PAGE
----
The time value of money concept assumes that $1 today is worth more than $1 tomorrow. But what if the choice was between $1 today or $1.03 in six months’ time?
That’s a conundrum playing out in some parts of the LP secondaries market. Speaking on the firm’s half-yearly interim results call on Tuesday, Partners Group chief executive David Layton said his firm has been using deferred consideration mechanisms to delay closings on this year to boost the internal rate of return on a transaction.
“We’ll shake hands on a transaction but push the closing time frame out several quarters,” Layton said. “In a market that is rebounding and increasing in value, that can be a way to enhance returns.”
For any readers unaware of how deferred considerations – also known as vendor financing – work, this is where a seller of a portfolio agrees to accept part of the cash for a sale upon signing and the remainder upon closing at a later date. This can be several months in the future, and the payments can be split into more than just two instalments. Such an agreement can allow the buyer to pay a higher price as they are able to split their payments over time. In today’s environment, a deferred consideration of up to six months can result in a narrower discount to net asset value of as much as 2 or 3 percentage points.
For the seller, it benefits from an overall higher price; for the buyer, it can boost the IRR on the deal due to capital being invested at a later date. The buyer can also benefit from the portfolio rising in value as its discount will appear larger by the time the transaction closes.
Deferrals have become a more widely adopted tool in recent years, with 53 percent of buyers using them in the first half of this year, up from 50 percent last year and 36 percent in 2021, according to research by Campbell Lutyens. Time to final payment appears to ebb and flow, with roughly half of such agreements being beyond 18 months last year (there were no average deferral periods of that length in 2021), according to Campbell Lutyens’ report. Deferral periods shortened in the first half of this year, with almost 90 percent being less than 12 months – a sign that LPs are a little more focused on liquidity than they were last year.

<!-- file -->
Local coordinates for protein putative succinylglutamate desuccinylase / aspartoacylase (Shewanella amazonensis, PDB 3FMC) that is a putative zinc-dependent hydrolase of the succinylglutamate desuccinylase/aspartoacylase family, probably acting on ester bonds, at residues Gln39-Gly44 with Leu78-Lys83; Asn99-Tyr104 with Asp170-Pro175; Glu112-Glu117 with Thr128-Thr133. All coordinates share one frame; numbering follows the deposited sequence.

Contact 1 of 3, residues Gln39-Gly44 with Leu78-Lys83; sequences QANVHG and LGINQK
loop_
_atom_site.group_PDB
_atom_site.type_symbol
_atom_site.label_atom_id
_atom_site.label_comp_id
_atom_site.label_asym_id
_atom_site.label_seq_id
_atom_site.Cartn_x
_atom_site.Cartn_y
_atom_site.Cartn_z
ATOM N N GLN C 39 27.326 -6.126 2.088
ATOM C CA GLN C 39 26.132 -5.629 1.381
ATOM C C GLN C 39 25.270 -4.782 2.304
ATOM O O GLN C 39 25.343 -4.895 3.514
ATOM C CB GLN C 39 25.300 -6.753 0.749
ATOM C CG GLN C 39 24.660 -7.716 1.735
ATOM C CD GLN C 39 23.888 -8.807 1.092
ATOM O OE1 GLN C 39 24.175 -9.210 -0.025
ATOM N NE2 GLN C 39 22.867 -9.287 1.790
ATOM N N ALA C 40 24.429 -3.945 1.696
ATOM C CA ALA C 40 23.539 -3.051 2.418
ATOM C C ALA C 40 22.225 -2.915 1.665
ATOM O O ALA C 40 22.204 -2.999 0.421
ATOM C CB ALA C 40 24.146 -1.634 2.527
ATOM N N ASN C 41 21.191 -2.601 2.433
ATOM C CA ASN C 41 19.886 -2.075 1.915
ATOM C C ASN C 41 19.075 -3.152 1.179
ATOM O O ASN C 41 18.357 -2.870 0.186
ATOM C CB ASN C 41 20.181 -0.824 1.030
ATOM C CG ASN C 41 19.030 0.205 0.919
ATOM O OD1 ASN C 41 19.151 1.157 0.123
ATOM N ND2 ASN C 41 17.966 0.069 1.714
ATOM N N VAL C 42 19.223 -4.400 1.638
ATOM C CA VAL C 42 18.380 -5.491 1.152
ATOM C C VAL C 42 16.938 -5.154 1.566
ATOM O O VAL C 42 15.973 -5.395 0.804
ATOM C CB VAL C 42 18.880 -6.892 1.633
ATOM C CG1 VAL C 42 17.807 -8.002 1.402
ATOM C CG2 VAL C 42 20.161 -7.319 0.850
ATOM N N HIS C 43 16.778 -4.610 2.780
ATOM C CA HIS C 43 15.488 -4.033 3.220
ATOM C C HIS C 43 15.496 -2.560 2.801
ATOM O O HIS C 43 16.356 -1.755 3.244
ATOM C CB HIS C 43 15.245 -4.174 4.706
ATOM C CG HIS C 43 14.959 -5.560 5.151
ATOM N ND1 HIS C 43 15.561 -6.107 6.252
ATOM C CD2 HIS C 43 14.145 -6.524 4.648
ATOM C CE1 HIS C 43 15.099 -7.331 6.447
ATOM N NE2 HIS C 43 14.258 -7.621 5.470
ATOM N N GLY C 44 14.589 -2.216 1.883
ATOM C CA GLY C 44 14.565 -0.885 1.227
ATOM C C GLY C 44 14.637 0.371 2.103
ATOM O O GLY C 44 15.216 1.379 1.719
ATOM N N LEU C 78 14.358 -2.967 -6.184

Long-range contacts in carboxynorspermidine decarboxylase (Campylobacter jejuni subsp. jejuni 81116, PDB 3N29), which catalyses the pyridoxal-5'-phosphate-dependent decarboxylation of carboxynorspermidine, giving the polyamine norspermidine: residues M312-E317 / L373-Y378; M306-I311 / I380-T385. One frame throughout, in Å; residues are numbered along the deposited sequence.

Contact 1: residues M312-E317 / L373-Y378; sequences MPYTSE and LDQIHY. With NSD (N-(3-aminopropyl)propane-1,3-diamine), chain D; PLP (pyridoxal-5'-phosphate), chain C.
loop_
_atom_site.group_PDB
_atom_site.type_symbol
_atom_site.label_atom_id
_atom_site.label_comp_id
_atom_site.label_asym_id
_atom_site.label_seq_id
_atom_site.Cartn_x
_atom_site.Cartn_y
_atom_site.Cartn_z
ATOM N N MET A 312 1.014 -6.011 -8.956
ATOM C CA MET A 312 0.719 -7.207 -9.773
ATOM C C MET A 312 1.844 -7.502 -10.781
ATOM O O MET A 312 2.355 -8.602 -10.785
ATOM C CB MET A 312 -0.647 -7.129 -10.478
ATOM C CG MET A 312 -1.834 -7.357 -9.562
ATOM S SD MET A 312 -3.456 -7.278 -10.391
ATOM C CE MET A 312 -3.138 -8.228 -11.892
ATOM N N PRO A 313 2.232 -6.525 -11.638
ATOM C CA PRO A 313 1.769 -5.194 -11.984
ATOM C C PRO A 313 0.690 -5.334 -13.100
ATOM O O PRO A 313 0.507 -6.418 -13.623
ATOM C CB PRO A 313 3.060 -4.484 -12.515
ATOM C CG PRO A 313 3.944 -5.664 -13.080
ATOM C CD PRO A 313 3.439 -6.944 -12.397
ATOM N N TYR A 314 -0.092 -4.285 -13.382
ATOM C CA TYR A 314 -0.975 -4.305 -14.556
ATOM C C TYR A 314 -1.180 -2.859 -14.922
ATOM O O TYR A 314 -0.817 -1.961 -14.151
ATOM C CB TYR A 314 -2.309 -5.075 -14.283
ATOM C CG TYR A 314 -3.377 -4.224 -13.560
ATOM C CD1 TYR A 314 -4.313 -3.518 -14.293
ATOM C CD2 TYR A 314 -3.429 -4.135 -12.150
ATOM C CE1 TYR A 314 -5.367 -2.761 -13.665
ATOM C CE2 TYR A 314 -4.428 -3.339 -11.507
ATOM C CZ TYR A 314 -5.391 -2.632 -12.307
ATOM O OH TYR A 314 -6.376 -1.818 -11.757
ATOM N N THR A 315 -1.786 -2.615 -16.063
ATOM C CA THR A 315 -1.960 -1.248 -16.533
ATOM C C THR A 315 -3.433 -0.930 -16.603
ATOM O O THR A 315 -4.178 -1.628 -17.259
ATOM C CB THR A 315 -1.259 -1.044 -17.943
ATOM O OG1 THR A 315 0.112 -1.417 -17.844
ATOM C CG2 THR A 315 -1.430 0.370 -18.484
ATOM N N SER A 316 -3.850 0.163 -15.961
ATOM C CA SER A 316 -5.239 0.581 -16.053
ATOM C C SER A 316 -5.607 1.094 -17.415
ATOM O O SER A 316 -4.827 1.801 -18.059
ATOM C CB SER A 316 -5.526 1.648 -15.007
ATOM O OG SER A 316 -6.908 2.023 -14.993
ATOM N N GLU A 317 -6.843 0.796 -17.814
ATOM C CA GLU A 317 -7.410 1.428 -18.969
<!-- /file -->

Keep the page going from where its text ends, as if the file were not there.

Why the increasing use of deferrals is continuing into 2023 appears to be a reflection of at least two dynamics. LPs are selling because of overallocation issues and not necessarily because they need liquidity, and so are willing to forgo cash today for a higher price down the line, says a managing director at a global firm active in secondaries. The higher cost of borrowing has also made vendor financing a particularly attractive alternative to third-party debt, market sources say.
For the seller, splitting the received payments is sometimes about more than just receiving a higher dollar figure overall, it’s also sometimes psychological: a discount that starts with the number ‘2’ may be psychologically harder to stomach than one that begins with a ‘1’ – even if that means being paid 18 months down the line.
“Sometimes it’s about getting into the right ZIP code in terms of range,” the MD says, who adds that he has seen more deferred considerations in recent months compared with this time last year.
As the mix of overallocation issues and the higher cost of borrowing continues to play out in private markets in unexpected ways, expect the ‘buy now pay later’ trend to remain.
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